Take the false dichotomy of liberal and conservative politics. A quick Google search tells me, “Conservatives believe in personal responsibility, limited government, free markets, individual liberty, traditional American values and a strong national defense. Conservatives believe the role of government should be to provide people the freedom necessary to pursue their own goals.” Liberals, in contrast, “…believe in governmental action to achieve equal opportunity and equality for all, and that it is the duty of the State to alleviate social ills and to protect civil liberties and individual and human rights. Liberals believe the role of the government should be to guarantee that no one is in need, and that people are basically good.”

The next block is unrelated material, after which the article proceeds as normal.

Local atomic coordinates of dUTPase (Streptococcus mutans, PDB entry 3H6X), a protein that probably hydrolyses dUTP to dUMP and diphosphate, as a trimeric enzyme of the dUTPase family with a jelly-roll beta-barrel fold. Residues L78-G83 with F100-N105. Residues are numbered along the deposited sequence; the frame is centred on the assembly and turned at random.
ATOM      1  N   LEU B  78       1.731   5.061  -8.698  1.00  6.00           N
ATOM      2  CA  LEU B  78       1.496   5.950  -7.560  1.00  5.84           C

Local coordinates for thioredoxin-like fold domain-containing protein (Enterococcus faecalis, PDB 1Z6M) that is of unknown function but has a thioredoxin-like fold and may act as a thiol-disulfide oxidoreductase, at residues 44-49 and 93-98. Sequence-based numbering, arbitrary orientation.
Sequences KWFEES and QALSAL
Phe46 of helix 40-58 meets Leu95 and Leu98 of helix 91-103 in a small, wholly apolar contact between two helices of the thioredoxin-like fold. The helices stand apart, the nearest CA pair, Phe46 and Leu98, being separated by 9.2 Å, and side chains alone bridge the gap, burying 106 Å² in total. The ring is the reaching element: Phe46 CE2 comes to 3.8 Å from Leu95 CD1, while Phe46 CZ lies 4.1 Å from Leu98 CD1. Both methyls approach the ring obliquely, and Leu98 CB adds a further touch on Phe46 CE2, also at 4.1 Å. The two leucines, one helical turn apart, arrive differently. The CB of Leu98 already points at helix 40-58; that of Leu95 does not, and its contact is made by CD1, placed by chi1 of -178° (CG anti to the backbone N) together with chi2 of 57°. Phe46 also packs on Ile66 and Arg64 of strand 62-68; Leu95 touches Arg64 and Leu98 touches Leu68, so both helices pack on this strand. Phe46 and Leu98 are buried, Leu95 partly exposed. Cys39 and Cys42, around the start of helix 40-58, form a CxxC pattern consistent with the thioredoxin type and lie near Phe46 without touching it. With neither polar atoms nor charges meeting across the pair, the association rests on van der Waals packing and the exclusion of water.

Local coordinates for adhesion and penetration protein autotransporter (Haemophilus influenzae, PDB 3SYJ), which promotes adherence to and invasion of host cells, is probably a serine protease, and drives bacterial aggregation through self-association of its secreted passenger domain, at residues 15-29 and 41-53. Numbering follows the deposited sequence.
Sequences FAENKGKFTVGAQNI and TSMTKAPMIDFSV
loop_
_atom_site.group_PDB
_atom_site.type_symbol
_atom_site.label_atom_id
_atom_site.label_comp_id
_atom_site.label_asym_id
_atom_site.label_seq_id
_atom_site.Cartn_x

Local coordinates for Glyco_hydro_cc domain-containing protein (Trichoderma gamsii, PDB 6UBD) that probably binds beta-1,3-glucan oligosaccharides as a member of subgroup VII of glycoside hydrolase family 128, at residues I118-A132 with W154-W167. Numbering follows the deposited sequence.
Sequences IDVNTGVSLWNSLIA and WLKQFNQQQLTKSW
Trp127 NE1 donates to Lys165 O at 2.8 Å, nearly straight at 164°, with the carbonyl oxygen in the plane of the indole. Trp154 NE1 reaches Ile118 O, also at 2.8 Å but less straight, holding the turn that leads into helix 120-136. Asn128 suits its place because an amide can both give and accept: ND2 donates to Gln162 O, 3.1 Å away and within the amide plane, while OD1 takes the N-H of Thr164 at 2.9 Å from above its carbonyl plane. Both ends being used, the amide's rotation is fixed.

So I’ve been told my whole life that, based on my beliefs, I’m a liberal. I do seem to vote Democratic in every election. But when presented with this list (e.g. “personal responsibility, free markets, individual liberty, American values, a strong defense”) I find it hard to disagree with any of it. I believe people need to take responsibility for themselves, that free market approaches are better than markets loaded up with tariffs and closed borders, individual liberty needs to be defended, American values (kind of a fuzzy concept, but I’ll presume the good ones) are worthy of promotion and adherence, and we have to have a strong national defense. Wait, am I a conservative? Well, no, because I also believe the government should work to ensure equality and equal opportunity, that government should help citizens when they’re in need, that civil liberties should be protected, and that government should work to alleviate the suffering of its citizens whenever possible. I definitely believe that people are basically good.